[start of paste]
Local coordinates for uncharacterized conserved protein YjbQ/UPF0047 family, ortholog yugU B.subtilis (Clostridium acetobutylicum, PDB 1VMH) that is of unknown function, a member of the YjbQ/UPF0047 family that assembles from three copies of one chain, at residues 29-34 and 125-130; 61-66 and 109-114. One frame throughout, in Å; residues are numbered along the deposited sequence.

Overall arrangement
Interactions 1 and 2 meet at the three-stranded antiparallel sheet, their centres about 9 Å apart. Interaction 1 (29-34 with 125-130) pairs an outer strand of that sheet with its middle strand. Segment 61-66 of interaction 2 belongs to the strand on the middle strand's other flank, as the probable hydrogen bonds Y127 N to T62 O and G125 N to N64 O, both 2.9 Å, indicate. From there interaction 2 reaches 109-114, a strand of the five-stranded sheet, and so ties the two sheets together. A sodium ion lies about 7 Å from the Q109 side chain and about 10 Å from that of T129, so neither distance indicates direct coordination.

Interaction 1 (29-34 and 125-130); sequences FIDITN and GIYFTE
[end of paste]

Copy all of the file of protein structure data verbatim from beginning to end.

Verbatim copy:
Local coordinates for uncharacterized conserved protein YjbQ/UPF0047 family, ortholog yugU B.subtilis (Clostridium acetobutylicum, PDB 1VMH) that is of unknown function, a member of the YjbQ/UPF0047 family that assembles from three copies of one chain, at residues 29-34 and 125-130; 61-66 and 109-114. One frame throughout, in Å; residues are numbered along the deposited sequence.

Overall arrangement
Interactions 1 and 2 meet at the three-stranded antiparallel sheet, their centres about 9 Å apart. Interaction 1 (29-34 with 125-130) pairs an outer strand of that sheet with its middle strand. Segment 61-66 of interaction 2 belongs to the strand on the middle strand's other flank, as the probable hydrogen bonds Y127 N to T62 O and G125 N to N64 O, both 2.9 Å, indicate. From there interaction 2 reaches 109-114, a strand of the five-stranded sheet, and so ties the two sheets together. A sodium ion lies about 7 Å from the Q109 side chain and about 10 Å from that of T129, so neither distance indicates direct coordination.

Interaction 1 (29-34 and 125-130); sequences FIDITN and GIYFTE